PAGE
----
Your blood pressure is 125/82. Is this too high?

 

As some of you may know, a new definition of hypertension (high blood pressure) was recently proposed by the American Heart Association, the American College of Cardiology, and 9 other sponsoring organizations.

According to the new definition, if one’s resting blood pressure (measured properly) is more than 120/80, it should be considered “elevated.”  And if one’s BP is more than 130/80, then the person with that blood pressure should receive a diagnosis of hypertension.

Needless to say, the proposed definition has generated a lot of controversy.  If all doctors adopted the new definition, that would create millions of new patients overnight, and a third of American adults would be considered to have a chronic disease!

What’s more, anyone with a blood pressure over 120/80 would be advised to have close medical follow-ups: repeat visits every 3-6 months, according to the new guidelines.Read more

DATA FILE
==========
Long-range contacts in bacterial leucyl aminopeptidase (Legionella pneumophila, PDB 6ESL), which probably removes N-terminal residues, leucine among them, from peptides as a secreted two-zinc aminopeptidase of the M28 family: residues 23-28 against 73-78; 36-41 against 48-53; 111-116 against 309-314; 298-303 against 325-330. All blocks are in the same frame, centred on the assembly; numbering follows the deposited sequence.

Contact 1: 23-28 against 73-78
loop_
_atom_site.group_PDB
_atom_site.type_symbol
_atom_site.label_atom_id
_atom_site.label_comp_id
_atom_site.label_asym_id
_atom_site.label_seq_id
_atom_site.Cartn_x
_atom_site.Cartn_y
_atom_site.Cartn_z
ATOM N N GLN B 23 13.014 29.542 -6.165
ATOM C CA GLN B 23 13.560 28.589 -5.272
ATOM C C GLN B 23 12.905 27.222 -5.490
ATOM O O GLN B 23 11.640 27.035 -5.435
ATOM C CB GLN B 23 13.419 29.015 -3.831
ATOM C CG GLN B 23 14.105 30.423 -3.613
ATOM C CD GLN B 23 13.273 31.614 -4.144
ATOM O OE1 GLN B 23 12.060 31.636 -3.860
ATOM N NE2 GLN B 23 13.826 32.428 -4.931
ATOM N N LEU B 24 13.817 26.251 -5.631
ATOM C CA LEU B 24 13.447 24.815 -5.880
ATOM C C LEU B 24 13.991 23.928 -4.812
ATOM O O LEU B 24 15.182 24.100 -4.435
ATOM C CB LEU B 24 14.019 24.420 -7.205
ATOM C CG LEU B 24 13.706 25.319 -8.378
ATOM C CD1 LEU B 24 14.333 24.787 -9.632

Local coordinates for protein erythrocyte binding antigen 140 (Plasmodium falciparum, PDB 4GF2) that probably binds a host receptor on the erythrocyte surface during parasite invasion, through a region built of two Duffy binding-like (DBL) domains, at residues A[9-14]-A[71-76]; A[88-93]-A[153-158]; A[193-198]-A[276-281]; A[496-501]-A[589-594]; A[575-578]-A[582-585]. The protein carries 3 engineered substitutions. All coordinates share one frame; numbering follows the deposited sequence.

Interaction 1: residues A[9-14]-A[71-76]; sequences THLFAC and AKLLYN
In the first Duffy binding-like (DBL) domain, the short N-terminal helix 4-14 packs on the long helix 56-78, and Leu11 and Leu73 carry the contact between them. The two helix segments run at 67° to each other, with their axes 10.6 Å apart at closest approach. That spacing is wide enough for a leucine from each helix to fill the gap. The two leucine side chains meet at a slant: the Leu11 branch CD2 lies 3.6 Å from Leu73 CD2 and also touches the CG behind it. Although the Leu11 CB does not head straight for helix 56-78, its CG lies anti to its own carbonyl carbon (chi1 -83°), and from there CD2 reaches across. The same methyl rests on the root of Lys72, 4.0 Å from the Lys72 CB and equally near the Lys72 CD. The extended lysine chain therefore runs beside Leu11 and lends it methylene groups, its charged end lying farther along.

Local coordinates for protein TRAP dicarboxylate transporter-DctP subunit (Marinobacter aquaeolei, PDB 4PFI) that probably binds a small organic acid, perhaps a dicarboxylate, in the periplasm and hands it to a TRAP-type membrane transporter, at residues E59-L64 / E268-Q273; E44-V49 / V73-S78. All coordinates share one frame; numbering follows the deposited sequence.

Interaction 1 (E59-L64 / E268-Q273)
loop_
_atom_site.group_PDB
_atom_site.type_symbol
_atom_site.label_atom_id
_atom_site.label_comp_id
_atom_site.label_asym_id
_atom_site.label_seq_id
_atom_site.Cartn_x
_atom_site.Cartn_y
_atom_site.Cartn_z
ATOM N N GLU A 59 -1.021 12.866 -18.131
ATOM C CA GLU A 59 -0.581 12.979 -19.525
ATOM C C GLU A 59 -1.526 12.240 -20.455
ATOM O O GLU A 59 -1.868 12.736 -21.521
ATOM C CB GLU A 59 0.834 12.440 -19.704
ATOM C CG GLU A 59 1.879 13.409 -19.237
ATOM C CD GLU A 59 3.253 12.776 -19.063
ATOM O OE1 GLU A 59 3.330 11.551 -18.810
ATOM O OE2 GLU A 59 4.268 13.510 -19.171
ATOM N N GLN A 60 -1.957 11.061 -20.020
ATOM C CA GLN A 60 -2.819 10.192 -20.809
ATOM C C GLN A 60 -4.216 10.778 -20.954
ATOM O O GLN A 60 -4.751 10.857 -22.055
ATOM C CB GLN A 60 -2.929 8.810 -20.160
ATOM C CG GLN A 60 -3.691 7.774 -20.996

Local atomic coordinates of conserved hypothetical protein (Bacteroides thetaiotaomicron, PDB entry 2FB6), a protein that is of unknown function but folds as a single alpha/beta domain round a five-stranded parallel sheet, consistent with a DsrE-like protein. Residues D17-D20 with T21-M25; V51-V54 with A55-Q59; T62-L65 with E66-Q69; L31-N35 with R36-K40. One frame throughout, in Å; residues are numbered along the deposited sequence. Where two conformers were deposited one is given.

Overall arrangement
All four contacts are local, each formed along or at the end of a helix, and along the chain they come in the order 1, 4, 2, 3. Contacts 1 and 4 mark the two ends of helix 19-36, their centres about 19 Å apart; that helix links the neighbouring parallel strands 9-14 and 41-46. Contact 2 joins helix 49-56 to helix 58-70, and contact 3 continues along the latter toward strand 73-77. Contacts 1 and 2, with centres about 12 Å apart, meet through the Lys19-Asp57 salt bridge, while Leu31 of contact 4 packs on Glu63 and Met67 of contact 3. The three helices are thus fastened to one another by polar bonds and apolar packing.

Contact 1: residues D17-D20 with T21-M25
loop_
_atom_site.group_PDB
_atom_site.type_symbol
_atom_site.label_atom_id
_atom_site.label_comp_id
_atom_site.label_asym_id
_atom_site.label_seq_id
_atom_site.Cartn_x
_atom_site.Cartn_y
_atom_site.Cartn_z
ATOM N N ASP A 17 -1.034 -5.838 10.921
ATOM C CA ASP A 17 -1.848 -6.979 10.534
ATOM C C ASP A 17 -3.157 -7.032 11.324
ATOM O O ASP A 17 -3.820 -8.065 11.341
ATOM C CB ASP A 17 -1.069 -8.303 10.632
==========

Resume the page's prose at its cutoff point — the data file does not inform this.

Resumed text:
I refuse to tell you what to eat

 

A recent tweet from JAMA, the journal of the American Medical Association, urged me and other doctors to “include nutrition counseling into the flow of [our] daily practice.”

Along with the tweet came a link to an article that outlines “relatively small” dietary changes, based on the latest Dietary Guidelines for Americans, that can “significantly improve health.”

My response to the tweet was swift and knee-jerk.  I will not do it.  I simply will not.  I refuse to follow dietary guidelines or recommend them to my patients.

“What are you saying?!” “Are you the kind of self-interested doctor who only treats disease and cares nothing about prevention?!”  I imagine my outraged critics erupting in a chorus of disapproval.

Is my reaction unwarranted?  After all, the recommendations themselves seem sensible enough:  Eat fast food less often; drink fewer sugary sodas; consume more fruits and vegetables.  What’s not to like?

Unhealthy guidelines

I don’t know.  Perhaps it’s dietary guideline fatigue.

For more than 40 years, the nutrition experts have instructed us with guideline after guideline, food pyramid after food pyramid.  But what have they got to show for?  The obesity epidemic followed the introduction of dietary recommendations, and some doctors even blame those recommendations for causing the epidemic!

The blame may be far-fetched, but there’s something un-natural and perhaps even unhealthy about dietary guidelines.Read more